Non-listed real estate investment weathered the recent financial crisis no worse than the other real estate investments, according to a new report from INREV. What has changed is that many larger investors are now increasingly using their financial firepower to influence the shape of the fund management industry to better meet their more demanding requirements and longer-term outlook.
"Our research demonstrates that on a like-for-like, ungeared basis non-listed real estate has performed on par with other real estate investments, accepting the overall weak performance of the sector," said Lonneke Löwik, INREV, Director Research and Market Information. "Many of the reasons that make non-listed an attractive investment have endured, but the industry has changed with investors demanding deeper due diligence and a more binding relationship with fund managers than before the crisis. We consider this a natural evolution, not revolution."
Löwik adds, "Analysis indicated that excessive gearing used by a minority of funds, brought down returns and industry into disrepute, but it is unfair to stigmatize the wider industry that behaved more rationally."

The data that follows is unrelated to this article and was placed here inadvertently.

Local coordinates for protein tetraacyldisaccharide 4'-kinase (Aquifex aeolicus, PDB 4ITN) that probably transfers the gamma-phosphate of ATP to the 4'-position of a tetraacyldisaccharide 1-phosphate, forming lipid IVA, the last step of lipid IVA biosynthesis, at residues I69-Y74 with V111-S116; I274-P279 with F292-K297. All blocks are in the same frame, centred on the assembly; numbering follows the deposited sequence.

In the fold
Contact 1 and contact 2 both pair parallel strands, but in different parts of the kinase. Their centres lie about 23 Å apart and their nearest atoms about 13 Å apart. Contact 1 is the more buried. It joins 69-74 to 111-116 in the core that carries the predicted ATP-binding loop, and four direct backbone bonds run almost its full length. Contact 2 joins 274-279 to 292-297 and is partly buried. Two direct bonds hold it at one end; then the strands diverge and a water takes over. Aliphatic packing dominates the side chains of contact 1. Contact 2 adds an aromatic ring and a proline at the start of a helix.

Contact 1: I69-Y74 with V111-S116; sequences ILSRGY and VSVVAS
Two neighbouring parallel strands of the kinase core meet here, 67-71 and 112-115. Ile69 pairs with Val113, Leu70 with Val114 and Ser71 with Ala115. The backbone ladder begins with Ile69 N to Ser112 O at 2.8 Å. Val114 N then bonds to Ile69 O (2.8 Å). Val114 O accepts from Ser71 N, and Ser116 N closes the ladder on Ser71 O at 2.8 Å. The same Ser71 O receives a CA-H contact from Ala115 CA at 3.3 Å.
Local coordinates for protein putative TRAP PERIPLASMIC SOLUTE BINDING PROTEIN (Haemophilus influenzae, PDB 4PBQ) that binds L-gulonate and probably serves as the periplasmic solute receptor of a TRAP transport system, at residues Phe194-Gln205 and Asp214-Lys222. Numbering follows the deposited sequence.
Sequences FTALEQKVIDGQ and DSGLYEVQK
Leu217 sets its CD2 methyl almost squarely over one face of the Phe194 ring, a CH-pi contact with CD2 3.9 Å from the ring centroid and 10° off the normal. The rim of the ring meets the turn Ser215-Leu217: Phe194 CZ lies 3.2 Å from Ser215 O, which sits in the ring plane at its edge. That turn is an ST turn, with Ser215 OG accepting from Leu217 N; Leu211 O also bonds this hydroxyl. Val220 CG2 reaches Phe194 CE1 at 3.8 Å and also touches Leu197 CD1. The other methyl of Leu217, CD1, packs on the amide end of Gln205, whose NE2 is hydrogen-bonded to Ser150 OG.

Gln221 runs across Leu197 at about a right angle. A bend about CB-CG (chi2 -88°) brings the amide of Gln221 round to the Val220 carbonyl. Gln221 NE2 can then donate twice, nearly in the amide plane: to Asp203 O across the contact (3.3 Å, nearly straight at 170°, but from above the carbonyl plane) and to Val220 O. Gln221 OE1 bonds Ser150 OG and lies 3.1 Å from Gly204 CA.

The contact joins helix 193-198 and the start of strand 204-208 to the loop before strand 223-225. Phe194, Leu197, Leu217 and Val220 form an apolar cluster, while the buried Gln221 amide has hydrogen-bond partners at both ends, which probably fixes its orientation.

The report finds that there has been a break down in trust not only between fund managers and investors, but to some extent across the entire investment fund universe. This is principally due to the false impression of liquidity which drew in shorter horizon investors whose objectives differed significantly from long term investors during the crisis. It has led to closer alignment of interest between fund managers and investors, manifested in changes to management and performance fee structures with more insistence on continuity of personnel and co-investment, and a much greater emphasis on rewarding value realized over the longer term, rather than notional value in the short term. However, many are seeking more homogenous investor pools.
"Large institutional investors will increasingly seek to partner fund managers in creating new products as a means of underwriting strategy and ensuring alignment of interest," commented Matthias Thomas, CEO INREV.
"As investors seek greater control and more accountability, fund managers are paying the price for the failure of a few who did not exercise their fiduciary duty during the crisis. While the strong reasons to invest in non-listed real estate proved extremely durable over the crisis, the report shows that investors are much more engaged and demanding fundamental changes in the investment model."